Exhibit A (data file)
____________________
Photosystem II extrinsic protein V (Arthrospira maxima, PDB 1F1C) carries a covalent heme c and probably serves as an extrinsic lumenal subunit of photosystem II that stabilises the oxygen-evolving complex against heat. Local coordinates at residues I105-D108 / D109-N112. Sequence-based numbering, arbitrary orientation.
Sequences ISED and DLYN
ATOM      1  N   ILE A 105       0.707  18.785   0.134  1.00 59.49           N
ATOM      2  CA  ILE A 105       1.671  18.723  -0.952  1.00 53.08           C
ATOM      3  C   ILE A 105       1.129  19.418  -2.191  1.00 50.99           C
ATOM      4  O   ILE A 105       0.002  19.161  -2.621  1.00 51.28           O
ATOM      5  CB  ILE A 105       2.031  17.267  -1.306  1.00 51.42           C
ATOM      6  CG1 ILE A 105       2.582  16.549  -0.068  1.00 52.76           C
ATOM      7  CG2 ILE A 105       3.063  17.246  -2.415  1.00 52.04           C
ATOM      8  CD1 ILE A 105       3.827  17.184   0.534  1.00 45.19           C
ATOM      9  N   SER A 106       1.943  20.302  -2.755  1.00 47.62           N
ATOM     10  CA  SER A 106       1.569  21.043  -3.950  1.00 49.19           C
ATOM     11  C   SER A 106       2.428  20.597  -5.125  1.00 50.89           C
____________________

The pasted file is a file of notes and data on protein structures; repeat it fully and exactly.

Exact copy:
Photosystem II extrinsic protein V (Arthrospira maxima, PDB 1F1C) carries a covalent heme c and probably serves as an extrinsic lumenal subunit of photosystem II that stabilises the oxygen-evolving complex against heat. Local coordinates at residues I105-D108 / D109-N112. Sequence-based numbering, arbitrary orientation.
Sequences ISED and DLYN
ATOM      1  N   ILE A 105       0.707  18.785   0.134  1.00 59.49           N
ATOM      2  CA  ILE A 105       1.671  18.723  -0.952  1.00 53.08           C
ATOM      3  C   ILE A 105       1.129  19.418  -2.191  1.00 50.99           C
ATOM      4  O   ILE A 105       0.002  19.161  -2.621  1.00 51.28           O
ATOM      5  CB  ILE A 105       2.031  17.267  -1.306  1.00 51.42           C
ATOM      6  CG1 ILE A 105       2.582  16.549  -0.068  1.00 52.76           C
ATOM      7  CG2 ILE A 105       3.063  17.246  -2.415  1.00 52.04           C
ATOM      8  CD1 ILE A 105       3.827  17.184   0.534  1.00 45.19           C
ATOM      9  N   SER A 106       1.943  20.302  -2.755  1.00 47.62           N
ATOM     10  CA  SER A 106       1.569  21.043  -3.950  1.00 49.19           C
ATOM     11  C   SER A 106       2.428  20.597  -5.125  1.00 50.89           C